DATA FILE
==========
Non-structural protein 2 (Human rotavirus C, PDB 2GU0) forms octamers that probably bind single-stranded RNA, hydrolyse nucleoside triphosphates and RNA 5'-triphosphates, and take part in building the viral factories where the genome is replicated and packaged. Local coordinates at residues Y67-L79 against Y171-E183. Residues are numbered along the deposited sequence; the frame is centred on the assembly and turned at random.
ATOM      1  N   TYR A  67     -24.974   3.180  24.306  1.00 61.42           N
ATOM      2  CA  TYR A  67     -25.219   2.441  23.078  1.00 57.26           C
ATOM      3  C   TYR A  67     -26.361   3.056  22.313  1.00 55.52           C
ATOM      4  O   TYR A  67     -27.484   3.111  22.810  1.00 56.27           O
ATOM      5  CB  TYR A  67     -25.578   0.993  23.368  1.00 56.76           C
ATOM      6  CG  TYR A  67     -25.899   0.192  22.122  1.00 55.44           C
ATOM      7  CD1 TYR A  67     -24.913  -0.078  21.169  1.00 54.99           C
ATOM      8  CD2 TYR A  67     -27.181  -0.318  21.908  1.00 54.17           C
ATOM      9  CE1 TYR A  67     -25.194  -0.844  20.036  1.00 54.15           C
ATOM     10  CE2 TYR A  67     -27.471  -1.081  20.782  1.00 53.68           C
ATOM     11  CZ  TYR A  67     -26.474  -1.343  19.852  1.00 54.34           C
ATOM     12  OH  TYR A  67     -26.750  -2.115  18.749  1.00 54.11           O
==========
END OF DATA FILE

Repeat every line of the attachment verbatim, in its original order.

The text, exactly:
Non-structural protein 2 (Human rotavirus C, PDB 2GU0) forms octamers that probably bind single-stranded RNA, hydrolyse nucleoside triphosphates and RNA 5'-triphosphates, and take part in building the viral factories where the genome is replicated and packaged. Local coordinates at residues Y67-L79 against Y171-E183. Residues are numbered along the deposited sequence; the frame is centred on the assembly and turned at random.
ATOM      1  N   TYR A  67     -24.974   3.180  24.306  1.00 61.42           N
ATOM      2  CA  TYR A  67     -25.219   2.441  23.078  1.00 57.26           C
ATOM      3  C   TYR A  67     -26.361   3.056  22.313  1.00 55.52           C
ATOM      4  O   TYR A  67     -27.484   3.111  22.810  1.00 56.27           O
ATOM      5  CB  TYR A  67     -25.578   0.993  23.368  1.00 56.76           C
ATOM      6  CG  TYR A  67     -25.899   0.192  22.122  1.00 55.44           C
ATOM      7  CD1 TYR A  67     -24.913  -0.078  21.169  1.00 54.99           C
ATOM      8  CD2 TYR A  67     -27.181  -0.318  21.908  1.00 54.17           C
ATOM      9  CE1 TYR A  67     -25.194  -0.844  20.036  1.00 54.15           C
ATOM     10  CE2 TYR A  67     -27.471  -1.081  20.782  1.00 53.68           C
ATOM     11  CZ  TYR A  67     -26.474  -1.343  19.852  1.00 54.34           C
ATOM     12  OH  TYR A  67     -26.750  -2.115  18.749  1.00 54.11           O